As you can imagine, stonewalling never has any positive effects. The person who is stonewalled can feel helpless. They want to do something, but feel unable to and can make them feel resentful.
It can cause them to push the one stonewalling to explain themselves, which can escalate to arguments. Although it is understandable to want answers, this could just worsen things. This is especially the case if they are stonewalling because they are anxious or scared.
Eventually, it may lead the one being stonewalled to just give up because they have tried so many times without getting anywhere. This can result in what could be described as an ’emotional stalemate’ in that no feelings are ever discussed or expressed and there is a huge gulf growing between the partners every day.
If the relationship is abusive, stonewalling may be another tactic used in conjunction with continual criticism, isolation, and intimidation. As the one stonewalling continues to use these tactics, the partner being stonewalled could become more withdrawn and start to feel worthless.
If you are on the receiving end of stonewalling, the best way to handle it is by being as compassionate and understanding as possible. It is important to realize that lashing out if not the best way to deal with this kind of behavior, as frustrating as it may be.
Rather than being a deliberate or vindictive act, as we have highlighted above, it could be that your partner is stonewalling you because they don’t know how best to express their feelings or are worried about what might happen if they do.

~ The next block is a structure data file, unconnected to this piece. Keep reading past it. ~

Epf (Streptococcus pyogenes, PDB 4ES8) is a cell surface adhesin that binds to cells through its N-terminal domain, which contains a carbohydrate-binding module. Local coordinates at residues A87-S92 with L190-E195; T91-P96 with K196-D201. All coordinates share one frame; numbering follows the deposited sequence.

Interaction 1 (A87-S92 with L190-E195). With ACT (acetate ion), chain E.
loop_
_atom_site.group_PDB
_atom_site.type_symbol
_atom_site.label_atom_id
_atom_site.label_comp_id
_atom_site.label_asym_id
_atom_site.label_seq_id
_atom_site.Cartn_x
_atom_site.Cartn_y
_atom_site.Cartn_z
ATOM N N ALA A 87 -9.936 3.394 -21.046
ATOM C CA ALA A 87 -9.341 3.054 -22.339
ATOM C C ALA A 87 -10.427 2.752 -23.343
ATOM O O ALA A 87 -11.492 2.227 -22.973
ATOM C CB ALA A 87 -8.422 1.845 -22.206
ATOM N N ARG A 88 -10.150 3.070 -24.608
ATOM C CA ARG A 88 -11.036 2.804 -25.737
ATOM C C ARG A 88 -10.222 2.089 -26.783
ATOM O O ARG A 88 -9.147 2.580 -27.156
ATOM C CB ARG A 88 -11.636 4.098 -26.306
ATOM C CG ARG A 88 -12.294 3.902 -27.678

Communication Within and Outside The Relationship Helps
Communication is key. You need them to see that you want to help, but they need to be willing to talk. Rather than pressurizing them, you need to be kind and caring. Give them the option to open up and that you want to listen.
Some find it easier to other people about relationship issues or their feelings, rather than their partner. Give them that option. This could be a close friend or family member. Failing that, they could also seek out professional help from a counselor, for example.
Having the chance to verbalize things with another person, might allow them to put their feelings and situation into perspective, making it less overwhelming to broach with you.
Write Things Down
If, however, you are the one stonewalling; you need to consider that although it can be difficult, it is better to discuss things rather than avoiding them. As it can be tricky to explain exactly what you are feeling by talking, it may be a good idea to write down exactly what you want to say.
While it is recommended you move onto talking face to face eventually, this is a healthy way to get things moving in the right direction.
As you can see stonewalling is something very serious that needs to be addressed. The sooner it is addressed, the better. However, because feelings are involved, you should strive to be understanding and tactful.
Remember, you love each other and the aim is to stop stonewalling from ruining your relationship.
It is possible but requires work and understanding on both sides.